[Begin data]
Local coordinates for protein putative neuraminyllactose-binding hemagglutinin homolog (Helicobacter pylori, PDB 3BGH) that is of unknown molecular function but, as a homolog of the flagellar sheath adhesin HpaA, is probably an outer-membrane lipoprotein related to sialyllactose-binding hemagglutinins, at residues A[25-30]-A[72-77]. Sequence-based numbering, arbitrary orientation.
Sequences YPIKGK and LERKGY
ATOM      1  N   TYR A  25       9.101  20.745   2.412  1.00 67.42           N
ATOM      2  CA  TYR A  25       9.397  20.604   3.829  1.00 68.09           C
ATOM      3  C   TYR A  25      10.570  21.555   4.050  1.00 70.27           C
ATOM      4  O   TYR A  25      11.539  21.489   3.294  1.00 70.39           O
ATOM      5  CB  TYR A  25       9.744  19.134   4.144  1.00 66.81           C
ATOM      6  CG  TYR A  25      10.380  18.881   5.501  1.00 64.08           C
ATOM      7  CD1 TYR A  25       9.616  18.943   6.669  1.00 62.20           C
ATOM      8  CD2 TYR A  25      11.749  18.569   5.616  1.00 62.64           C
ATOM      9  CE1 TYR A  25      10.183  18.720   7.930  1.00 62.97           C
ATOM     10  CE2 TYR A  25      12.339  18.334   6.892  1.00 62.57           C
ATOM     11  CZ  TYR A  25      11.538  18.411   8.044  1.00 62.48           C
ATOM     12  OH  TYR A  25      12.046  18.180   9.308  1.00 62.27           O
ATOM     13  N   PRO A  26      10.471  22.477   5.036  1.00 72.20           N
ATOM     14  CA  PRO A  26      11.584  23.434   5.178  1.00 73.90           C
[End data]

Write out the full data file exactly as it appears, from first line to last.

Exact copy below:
Local coordinates for protein putative neuraminyllactose-binding hemagglutinin homolog (Helicobacter pylori, PDB 3BGH) that is of unknown molecular function but, as a homolog of the flagellar sheath adhesin HpaA, is probably an outer-membrane lipoprotein related to sialyllactose-binding hemagglutinins, at residues A[25-30]-A[72-77]. Sequence-based numbering, arbitrary orientation.
Sequences YPIKGK and LERKGY
ATOM      1  N   TYR A  25       9.101  20.745   2.412  1.00 67.42           N
ATOM      2  CA  TYR A  25       9.397  20.604   3.829  1.00 68.09           C
ATOM      3  C   TYR A  25      10.570  21.555   4.050  1.00 70.27           C
ATOM      4  O   TYR A  25      11.539  21.489   3.294  1.00 70.39           O
ATOM      5  CB  TYR A  25       9.744  19.134   4.144  1.00 66.81           C
ATOM      6  CG  TYR A  25      10.380  18.881   5.501  1.00 64.08           C
ATOM      7  CD1 TYR A  25       9.616  18.943   6.669  1.00 62.20           C
ATOM      8  CD2 TYR A  25      11.749  18.569   5.616  1.00 62.64           C
ATOM      9  CE1 TYR A  25      10.183  18.720   7.930  1.00 62.97           C
ATOM     10  CE2 TYR A  25      12.339  18.334   6.892  1.00 62.57           C
ATOM     11  CZ  TYR A  25      11.538  18.411   8.044  1.00 62.48           C
ATOM     12  OH  TYR A  25      12.046  18.180   9.308  1.00 62.27           O
ATOM     13  N   PRO A  26      10.471  22.477   5.036  1.00 72.20           N
ATOM     14  CA  PRO A  26      11.584  23.434   5.178  1.00 73.90           C